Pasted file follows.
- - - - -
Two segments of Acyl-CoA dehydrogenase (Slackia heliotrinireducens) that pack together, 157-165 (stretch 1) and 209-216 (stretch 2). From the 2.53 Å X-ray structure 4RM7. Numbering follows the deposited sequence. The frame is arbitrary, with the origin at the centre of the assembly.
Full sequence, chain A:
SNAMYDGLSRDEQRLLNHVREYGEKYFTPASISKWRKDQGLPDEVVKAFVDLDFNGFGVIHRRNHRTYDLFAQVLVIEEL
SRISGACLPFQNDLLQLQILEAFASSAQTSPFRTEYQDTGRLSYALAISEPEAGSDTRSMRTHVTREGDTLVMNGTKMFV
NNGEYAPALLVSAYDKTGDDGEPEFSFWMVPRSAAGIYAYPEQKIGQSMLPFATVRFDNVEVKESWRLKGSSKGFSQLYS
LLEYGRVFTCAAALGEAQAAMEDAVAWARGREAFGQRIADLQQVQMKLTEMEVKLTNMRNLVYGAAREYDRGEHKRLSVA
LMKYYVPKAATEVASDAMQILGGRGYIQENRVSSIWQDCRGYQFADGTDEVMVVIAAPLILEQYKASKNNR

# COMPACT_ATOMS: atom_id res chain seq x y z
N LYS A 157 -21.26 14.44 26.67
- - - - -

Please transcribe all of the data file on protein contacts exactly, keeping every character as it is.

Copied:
Two segments of Acyl-CoA dehydrogenase (Slackia heliotrinireducens) that pack together, 157-165 (stretch 1) and 209-216 (stretch 2). From the 2.53 Å X-ray structure 4RM7. Numbering follows the deposited sequence. The frame is arbitrary, with the origin at the centre of the assembly.
Full sequence, chain A:
SNAMYDGLSRDEQRLLNHVREYGEKYFTPASISKWRKDQGLPDEVVKAFVDLDFNGFGVIHRRNHRTYDLFAQVLVIEEL
SRISGACLPFQNDLLQLQILEAFASSAQTSPFRTEYQDTGRLSYALAISEPEAGSDTRSMRTHVTREGDTLVMNGTKMFV
NNGEYAPALLVSAYDKTGDDGEPEFSFWMVPRSAAGIYAYPEQKIGQSMLPFATVRFDNVEVKESWRLKGSSKGFSQLYS
LLEYGRVFTCAAALGEAQAAMEDAVAWARGREAFGQRIADLQQVQMKLTEMEVKLTNMRNLVYGAAREYDRGEHKRLSVA
LMKYYVPKAATEVASDAMQILGGRGYIQENRVSSIWQDCRGYQFADGTDEVMVVIAAPLILEQYKASKNNR

# COMPACT_ATOMS: atom_id res chain seq x y z
N LYS A 157 -21.26 14.44 26.67